Explain xkcd: It's 'cause you're dumb.
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File names often end in file extensions like ".ppt" or ".exe", used to determine the type of content contained in the file. Generally (but not always), a particular extension will only be used by a specific program or small set of programs, making a file's extension a quick indicator of how the file might have been produced.
Because of that last part, and the fact that certain programs will tend to be used by only certain types of people, Randall suggests here that a file's extension may provide a hint toward how trustworthy the file's content may be.
- .tex files are source files for the programs TeX and LaTeX, which are used often and almost exclusively by academics, especially in mathematics and the hard sciences. .tex pretty much means serious business.
- .pdf files are a document format by Adobe, frequently used for publication. Thus, a .pdf file is likely to be some type of final product or polished work.
- .csv files contain a bunch of raw data delimited by commas, and are likely computer-generated (from, say, a scientific experiment).
- .txt files contain only plain text, no "rich text" or anything fancy. Programmers use them for README files.
- .svg files are a vector graphics format used a lot for diagrams, such as on Wikipedia.
- .xls and .xlsx files are spreadsheets used and created by the program Microsoft Excel, part of a bundle of applications known as Microsoft Office (also supported by compatible free software such as LibreOffice). These applications are very commonly used, especially for business, finance and data analysis tasks. .xls is used for Excel versions prior to 2007, while .xlsx is used for Excel versions 2007 and later.
- .doc files are a rich-text document format used and created by the program Microsoft Word, another application in the Microsoft Office bundle. As with .xls, almost anyone with access to Microsoft Office could easily make one of these. Unlike Excel, Word is pretty much the #1 textual file format, which is presumably why Randall doesn't trust it much.
- .png files are a bitmap image format designed for the Internet. They enjoy wide popularity for providing crisp, full-color images with lossless (invisible) compression. Almost all xkcd comics, this diagram included, use PNG. But since he rates the format so low, is Randall saying we shouldn't trust this chart?
- .ppt files are used and created by the program Microsoft PowerPoint; as with the other two Office applications, almost anyone could easily make one of these. As they are usually used for presentations rather than documents, the information in them may be arranged differently, possibly to "dumb down" the content, or in marketing materials or talks in which the author may not be very objective.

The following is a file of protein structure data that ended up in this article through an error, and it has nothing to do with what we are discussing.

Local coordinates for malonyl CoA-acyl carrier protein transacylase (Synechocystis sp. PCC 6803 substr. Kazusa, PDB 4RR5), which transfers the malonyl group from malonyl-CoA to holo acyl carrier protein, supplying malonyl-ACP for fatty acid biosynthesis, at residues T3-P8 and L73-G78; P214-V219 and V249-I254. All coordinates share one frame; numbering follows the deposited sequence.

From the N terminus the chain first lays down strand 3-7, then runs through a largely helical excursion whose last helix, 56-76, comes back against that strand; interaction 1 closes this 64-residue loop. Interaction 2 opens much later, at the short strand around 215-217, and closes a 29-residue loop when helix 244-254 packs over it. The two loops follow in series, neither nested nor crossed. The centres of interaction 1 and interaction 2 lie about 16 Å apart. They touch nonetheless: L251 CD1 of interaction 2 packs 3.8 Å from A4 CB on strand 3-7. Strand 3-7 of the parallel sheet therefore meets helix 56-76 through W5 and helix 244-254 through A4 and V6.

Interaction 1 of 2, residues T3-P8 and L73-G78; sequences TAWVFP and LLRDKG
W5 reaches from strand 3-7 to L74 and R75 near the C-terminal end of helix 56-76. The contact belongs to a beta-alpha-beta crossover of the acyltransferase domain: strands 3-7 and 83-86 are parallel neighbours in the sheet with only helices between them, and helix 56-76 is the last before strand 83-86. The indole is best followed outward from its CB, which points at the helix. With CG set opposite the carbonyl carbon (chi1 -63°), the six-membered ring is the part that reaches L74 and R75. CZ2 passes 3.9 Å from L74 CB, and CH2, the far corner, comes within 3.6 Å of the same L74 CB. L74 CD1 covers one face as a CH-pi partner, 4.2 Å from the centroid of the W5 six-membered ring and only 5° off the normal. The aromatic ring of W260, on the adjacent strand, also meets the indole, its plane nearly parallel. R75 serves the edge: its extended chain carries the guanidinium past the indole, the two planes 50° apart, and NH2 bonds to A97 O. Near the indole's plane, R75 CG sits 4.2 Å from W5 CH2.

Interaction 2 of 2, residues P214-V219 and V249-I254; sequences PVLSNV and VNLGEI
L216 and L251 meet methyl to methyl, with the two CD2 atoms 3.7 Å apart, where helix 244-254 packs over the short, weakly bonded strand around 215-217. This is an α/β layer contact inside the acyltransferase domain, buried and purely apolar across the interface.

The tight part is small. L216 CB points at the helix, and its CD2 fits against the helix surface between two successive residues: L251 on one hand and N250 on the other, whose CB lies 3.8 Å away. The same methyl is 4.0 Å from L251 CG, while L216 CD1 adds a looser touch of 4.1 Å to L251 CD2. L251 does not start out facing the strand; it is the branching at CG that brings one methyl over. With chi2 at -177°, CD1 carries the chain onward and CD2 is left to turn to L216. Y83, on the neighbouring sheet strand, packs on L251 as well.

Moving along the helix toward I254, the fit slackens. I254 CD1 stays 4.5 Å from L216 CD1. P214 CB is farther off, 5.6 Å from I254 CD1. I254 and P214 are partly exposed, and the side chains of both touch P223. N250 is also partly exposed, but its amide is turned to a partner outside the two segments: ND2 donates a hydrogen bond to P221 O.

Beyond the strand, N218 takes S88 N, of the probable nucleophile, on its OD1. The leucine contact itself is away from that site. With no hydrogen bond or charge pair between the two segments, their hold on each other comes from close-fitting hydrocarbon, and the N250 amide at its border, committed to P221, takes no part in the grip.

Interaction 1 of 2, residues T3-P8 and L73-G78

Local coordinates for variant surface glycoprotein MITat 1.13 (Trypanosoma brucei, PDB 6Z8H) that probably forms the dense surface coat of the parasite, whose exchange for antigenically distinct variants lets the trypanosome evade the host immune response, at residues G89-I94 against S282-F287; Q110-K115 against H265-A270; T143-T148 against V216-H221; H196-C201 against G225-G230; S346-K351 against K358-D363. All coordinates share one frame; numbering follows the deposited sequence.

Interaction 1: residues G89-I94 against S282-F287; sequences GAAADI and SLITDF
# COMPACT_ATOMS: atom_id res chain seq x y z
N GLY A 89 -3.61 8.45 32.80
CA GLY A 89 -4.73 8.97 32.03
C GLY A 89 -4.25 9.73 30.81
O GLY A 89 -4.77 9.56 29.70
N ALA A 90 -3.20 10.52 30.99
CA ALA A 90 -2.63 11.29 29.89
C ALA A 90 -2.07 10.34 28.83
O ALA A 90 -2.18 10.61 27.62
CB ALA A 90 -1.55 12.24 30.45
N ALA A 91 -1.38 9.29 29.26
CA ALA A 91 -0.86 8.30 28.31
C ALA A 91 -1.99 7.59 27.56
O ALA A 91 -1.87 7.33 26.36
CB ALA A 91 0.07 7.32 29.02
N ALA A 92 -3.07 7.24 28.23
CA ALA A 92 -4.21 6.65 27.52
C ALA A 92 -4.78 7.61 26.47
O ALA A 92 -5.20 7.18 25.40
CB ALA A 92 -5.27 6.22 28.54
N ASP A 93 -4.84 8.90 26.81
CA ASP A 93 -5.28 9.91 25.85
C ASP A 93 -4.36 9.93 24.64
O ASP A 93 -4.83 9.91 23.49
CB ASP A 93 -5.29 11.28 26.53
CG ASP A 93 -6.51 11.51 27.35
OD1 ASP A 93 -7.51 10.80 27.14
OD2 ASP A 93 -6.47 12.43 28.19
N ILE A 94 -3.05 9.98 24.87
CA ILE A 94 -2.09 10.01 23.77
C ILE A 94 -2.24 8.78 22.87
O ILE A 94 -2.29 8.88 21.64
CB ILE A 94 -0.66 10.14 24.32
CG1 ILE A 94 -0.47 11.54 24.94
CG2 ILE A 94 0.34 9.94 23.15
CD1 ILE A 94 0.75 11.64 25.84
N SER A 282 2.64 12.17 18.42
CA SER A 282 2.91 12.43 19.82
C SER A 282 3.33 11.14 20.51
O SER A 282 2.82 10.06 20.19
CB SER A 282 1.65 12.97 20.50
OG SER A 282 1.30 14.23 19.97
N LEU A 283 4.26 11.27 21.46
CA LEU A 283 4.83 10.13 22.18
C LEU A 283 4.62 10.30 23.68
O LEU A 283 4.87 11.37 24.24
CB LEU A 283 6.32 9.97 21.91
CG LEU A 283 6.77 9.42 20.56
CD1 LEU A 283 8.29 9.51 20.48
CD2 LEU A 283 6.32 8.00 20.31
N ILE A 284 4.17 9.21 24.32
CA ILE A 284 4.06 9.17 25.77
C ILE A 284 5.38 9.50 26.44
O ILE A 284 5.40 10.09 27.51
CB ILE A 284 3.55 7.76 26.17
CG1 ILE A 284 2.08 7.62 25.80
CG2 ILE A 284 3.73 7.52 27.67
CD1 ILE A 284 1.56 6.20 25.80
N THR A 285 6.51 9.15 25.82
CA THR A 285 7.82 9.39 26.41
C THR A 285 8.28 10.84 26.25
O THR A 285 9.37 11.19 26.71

- .jpg files are another image format with high compression capabilities, good for storing photos, and not so good for many other things. JPEG is prone to annoying compression artifacts, so it's generally bad for images of numerical or textual information. Cameras often take high-quality photos in the .raw format and then compress it into a much, much smaller JPEG; a JPEG file's content may be less trustworthy as it doesn't contain as much of the detail in the original image.
- .jpeg files are the same thing as .jpg files; however, it is more likely that an image with this extension was created manually rather than automatically by, for example, the aforementioned digital camera. This makes it less trustworthy.
- .gif files are yet another bitmap image format, notable for supporting short animations. GIF was once the Internet image file format until PNG gradually replaced it. Since GIF is the only common image format capable of animation, it is often used to contain things like silly clips of cats falling into boxes, or blinking advertisements claiming that you're the 570,000th VISITOR!. Their frequent use in the most annoying types of advertisements (pop-ups, etc.) is presumably why Randall deems it the least trustworthy out of all file extensions listed here. Additionally, GIF files can be concatenated with a ZIP file to hide an archive within a GIF file (Steganography), thus resulting in a file that can easily be untrustworthy.
Note that while the extensions .xls/.xlsx, .doc, and .ppt were originally exclusive only to Microsoft Office and users of Windows, there now exist a number of open source programs such as Open Office, Libre Office, and some Android apps that are capable of editing such files. These programs can run on systems other than just Windows, such as Linux, perhaps contributing to making them even more widespread and easy to make than before.
The title text refers to how .txt files contain only plain text and nothing else, meaning that any alignment (such as for indentation or tables) would have to be performed manually by adding in spaces or tabs. Anyone who would go through such an effort to improve their text's readability is likely to be trustworthy.
- Trustworthiness of Information by File Extension
- [A bar graph charting this. No units or figures are given, but for ease of comprehension this transcript will arbitrarily designate the highest score as "+100"; subsequent scores are estimates based on the size of their bars.]
- .tex: +100
- .pdf: +89
- .csv: +85
- .txt: +67
- .svg: +65
- .xls/.xlsx: +49
- .doc: +21
- .png: +15
- .ppt: +14
- .jpg: +3
- .jpeg: -8
- .gif: -36
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